read the comments below the videos: very often there are questions asked by people who are interested in the subject of the video.
Let’s go and have a look at Youtube. I type “finance training”. I filter the results to keep only videos less than a year old (not mandatory).
Among the comments of the first video, this question was asked:
“I’m a self-entrepreneur, how can I get my training financed by the URSSAF?”.
This is a first example. A few minutes are enough to identify other redundant questions, which can be added to your list of content ideas, and thus fill your editorial calendar.
Tip n°3: The forums
Depending on your field of activity, you may find one or more specialised forums. The main advantage of this type of forum is that they are veritable mines of information on your targets.
On the other hand, specialised forums are less and less numerous, and not necessarily active. They have given way to groups within social networks (we will see this in the following tip).
While specialised forums have lost popularity, this is not the case for general fforums such as Reddit or Quora.
Just type in your keyword, here “finance training”, to get examples of related questions.
It is possible to subscribe to certain topics in order to receive notification when a new question is asked.
Bonus Tip: answering in detail to questions related to your professional activity will allow you to get “upvotes” (other members feel that your answer helps the community). Your answers, and therefore your profile (which obviously contains a link to your site), will thus be highlighted.
Tip #4: Social media groups
The case of groups is slightly different: you will probably find it difficult to find a group that only deals with one of your sub-topics.
For example, on Facebook, you won’t look for a “training funding” group, but rather a group dedicated to vocational training.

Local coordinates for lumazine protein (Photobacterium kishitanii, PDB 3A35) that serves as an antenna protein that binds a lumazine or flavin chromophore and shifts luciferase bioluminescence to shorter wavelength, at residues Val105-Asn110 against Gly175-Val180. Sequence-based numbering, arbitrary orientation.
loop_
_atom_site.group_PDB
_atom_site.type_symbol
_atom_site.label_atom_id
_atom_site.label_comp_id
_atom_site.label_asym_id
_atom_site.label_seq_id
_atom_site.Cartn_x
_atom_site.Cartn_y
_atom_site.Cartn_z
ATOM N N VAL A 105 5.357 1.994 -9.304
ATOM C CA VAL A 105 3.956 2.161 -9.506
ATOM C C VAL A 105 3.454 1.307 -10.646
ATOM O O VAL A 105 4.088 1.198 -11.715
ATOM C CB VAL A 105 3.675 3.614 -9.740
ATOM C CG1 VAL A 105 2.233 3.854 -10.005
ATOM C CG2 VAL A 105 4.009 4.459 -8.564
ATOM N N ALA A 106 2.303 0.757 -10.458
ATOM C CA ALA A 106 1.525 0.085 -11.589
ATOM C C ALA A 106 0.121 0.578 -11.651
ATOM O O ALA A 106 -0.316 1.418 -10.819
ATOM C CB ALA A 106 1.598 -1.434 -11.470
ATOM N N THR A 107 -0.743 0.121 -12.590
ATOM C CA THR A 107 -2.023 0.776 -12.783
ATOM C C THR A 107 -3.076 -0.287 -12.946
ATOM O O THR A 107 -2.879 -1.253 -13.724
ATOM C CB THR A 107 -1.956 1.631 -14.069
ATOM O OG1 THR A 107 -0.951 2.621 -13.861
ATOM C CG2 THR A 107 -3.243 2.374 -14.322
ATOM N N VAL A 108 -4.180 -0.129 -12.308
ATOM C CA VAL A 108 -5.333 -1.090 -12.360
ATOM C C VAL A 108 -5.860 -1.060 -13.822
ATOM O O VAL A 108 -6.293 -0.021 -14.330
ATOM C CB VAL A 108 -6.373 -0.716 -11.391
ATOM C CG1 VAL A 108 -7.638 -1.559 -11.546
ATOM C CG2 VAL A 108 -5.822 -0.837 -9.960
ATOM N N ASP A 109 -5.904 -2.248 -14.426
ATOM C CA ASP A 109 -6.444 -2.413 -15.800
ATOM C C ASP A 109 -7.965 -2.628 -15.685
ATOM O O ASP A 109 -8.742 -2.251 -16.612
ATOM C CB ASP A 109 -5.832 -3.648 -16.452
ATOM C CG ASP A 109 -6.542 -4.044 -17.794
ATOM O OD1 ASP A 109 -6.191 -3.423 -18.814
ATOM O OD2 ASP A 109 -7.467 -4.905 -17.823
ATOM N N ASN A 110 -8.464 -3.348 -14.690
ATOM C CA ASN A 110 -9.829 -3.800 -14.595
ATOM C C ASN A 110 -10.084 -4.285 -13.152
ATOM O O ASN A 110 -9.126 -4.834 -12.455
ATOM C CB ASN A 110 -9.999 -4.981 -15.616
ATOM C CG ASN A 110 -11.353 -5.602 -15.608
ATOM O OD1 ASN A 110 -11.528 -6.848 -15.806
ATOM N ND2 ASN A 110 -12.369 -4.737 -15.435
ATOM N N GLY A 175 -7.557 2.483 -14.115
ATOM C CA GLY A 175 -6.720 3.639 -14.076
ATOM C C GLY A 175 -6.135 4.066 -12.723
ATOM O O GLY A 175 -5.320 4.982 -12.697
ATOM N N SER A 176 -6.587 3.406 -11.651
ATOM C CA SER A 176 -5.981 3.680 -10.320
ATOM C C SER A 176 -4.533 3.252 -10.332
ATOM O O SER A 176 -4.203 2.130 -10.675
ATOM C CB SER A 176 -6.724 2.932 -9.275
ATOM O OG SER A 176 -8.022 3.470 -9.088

You will then have to search within these groups using the keyword “funding”.
Be careful, in this particular case, you will be more likely to find yourself with other training professionals than with people who match your targets.
However, this allows you to carry out an indispensable competitive intelligence.
The same applies to Linkedin groups:
Tip #5: Doing daily standby
Keeping track of what your targets are looking for on the one hand, and what your competitors are doing on the other, can be time consuming.
One trick is to do a bit of wakefulness every day, rather than spending a whole day there from time to time.
For Linkedin and Facebook groups, you can simply monitor notifications previously configured.
You can also use a ** RSS feed aggregator,** which allows you to see at a glance what’s happening on the **blogs, forums and other sites you follow.**
When you spot a topic for which you feel it is necessary to produce content, note it in your list.
With Pilot, you have the possibility to add content with an “Idea “** status, to remember it. You can then decide to produce this content or not.
If you decide to write about a topic you have noted on Pilot, set it to “Draft” status and assign a tentative publication date for it to appear in the editorial calendar.